This works very well, and is the fundamental principle behind essentially all small-sealed designs. But, it costs amplifier power, thus more heat. If excessive, the heat can easily rob the driver of efficiency in the form of compression, so even more power is added. Although it sounds quite detrimental (and certainly can be), all small sealed subs work this way and many of them just fine with few noticable issues.
Now, with an IB sub, the drivers aren't thermally limited .. like the sealed. The IB approach is excursion limited. The lack of acoustic loading on the back-wave side of the drivers, allows for fantastic bottom octave efficiency and native extension without EQ. This allows for far fewer negative effects of compression, and allows for superb dynamic delineation of transient detail. Now the trade-off is typically, you need more drivers for equitable output in an IB, vs that of a small sealed approach. This is because of the power limitations of the IB excursion limited design. In the lower frequencies, you will not encounter thermal issues with an IB. The limiting factor will be running out of throw (excursion) down in the bottom octaves.
Those are the theoretical differences, which favor the IB. Greater accuracy in tracking signal transients, due to both a lower level of compression, and lessening the smearing effects of latent acoustic energy influencing the output. The IB's potential disadvantages are within the realm of placement, and adapting to room's acoustic needs. Realistically, the small sealed has advantages in placement flexibility, which is huge.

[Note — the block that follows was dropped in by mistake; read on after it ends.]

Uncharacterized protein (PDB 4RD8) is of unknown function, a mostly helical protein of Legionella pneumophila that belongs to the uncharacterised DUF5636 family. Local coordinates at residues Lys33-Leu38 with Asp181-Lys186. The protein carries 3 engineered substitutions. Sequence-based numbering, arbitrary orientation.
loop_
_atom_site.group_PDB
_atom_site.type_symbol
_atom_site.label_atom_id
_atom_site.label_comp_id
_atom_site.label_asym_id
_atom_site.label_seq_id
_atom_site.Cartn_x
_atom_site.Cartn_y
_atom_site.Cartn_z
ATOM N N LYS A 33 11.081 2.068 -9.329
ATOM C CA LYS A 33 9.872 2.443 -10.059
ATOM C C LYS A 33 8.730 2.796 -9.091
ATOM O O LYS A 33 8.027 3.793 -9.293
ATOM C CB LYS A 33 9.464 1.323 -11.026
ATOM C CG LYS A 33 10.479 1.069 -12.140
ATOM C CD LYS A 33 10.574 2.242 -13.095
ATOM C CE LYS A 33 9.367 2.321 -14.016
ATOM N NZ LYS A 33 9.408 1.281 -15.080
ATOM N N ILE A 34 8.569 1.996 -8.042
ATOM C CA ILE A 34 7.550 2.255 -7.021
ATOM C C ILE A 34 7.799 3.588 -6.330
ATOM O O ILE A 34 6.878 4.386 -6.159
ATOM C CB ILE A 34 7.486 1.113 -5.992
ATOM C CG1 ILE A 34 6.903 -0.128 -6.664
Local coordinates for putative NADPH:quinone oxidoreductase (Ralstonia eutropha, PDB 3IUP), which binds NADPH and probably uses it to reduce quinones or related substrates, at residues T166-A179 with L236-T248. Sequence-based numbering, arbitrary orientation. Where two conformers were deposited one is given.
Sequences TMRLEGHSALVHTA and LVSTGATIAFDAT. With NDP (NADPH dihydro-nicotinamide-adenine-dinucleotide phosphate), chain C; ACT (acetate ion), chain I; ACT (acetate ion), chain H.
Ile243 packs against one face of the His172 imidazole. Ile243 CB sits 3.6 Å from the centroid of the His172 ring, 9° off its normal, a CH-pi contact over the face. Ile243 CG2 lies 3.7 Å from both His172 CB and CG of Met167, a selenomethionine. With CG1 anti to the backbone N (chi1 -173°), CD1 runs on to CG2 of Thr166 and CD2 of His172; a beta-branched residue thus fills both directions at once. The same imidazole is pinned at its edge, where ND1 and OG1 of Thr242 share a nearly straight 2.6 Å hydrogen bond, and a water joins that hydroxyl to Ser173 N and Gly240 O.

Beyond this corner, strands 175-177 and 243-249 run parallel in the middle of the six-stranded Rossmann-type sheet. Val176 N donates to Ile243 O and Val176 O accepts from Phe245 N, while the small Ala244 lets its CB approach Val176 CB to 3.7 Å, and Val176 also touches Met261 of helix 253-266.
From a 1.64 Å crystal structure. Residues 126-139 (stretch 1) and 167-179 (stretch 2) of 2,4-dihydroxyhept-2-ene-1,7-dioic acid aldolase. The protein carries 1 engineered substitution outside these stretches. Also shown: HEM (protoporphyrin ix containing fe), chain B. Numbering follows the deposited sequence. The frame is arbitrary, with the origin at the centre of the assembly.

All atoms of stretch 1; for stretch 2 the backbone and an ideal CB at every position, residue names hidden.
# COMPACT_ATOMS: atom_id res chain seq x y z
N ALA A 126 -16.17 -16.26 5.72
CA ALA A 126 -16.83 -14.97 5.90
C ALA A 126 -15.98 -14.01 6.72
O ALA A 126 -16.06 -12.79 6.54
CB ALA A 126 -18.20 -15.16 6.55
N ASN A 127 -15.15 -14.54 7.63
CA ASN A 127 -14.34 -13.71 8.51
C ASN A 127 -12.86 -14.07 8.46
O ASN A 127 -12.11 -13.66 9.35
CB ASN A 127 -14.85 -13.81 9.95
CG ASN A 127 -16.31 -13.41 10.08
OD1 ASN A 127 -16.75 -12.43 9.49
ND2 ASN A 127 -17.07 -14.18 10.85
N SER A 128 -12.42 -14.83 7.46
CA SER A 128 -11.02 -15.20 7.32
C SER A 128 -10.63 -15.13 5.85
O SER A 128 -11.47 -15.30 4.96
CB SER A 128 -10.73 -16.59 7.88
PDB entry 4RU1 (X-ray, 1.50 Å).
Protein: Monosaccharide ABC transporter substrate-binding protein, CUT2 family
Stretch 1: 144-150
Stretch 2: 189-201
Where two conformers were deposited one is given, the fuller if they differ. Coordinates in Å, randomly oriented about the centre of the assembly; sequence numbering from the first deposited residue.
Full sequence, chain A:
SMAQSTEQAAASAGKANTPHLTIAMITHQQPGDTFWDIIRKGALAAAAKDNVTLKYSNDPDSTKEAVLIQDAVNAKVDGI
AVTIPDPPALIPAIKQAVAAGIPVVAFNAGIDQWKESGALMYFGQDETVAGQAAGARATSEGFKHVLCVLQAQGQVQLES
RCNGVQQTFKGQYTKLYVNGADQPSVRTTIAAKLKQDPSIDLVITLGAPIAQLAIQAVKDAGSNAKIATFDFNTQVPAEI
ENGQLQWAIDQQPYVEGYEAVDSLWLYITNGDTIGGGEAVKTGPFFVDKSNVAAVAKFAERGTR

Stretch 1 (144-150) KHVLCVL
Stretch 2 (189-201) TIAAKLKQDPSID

Also, in my opinion, the manner in which one can power a small sealed has disticnt advantages. This is what call the IB power conundrum. If the IB design runs without a high pass filter (which is the whole point in the first place), then the power available is limited above the knee. The 18" Fi's encounter their excursion limits about 300 watts or so @10hz. So operating with no hi-pass, you're limited to a modest amount of power. Now, they'll play much louder with tons of impact with an hi-pass and much more power. However, that negates the wonderful, natural extension of an IB in the first place. This is why there's more drivers needed with an IB system as compared to a typical small sealed .... The IB power conundrum.
The sealed approach on the other hand, has all it's power availed to the driver, .. both above and below the knee. This is because the vari-limiter imposed by the air-spring. This is best case use of power, which is significant in use, .. because spectrally much is required from 25hz-35hz. So, either high-pass and pour the power to them, .. or multiply the drivers 2x or 4x.
Wrapping up, both design's inherent problems, have clear workarounds ... with the exception of the latent energy issue of the small-sealed. How much of an issue is it? I don't know, but it is a clear theoretical advantage to the properly executed IB.
Both approaches are fine. My IB sounds different than my SubMersives, .. they're both great. Any differences pale in comparism to the real hurdle one faces; the acoustic distortions of the room.
Good luck, and I hope this helps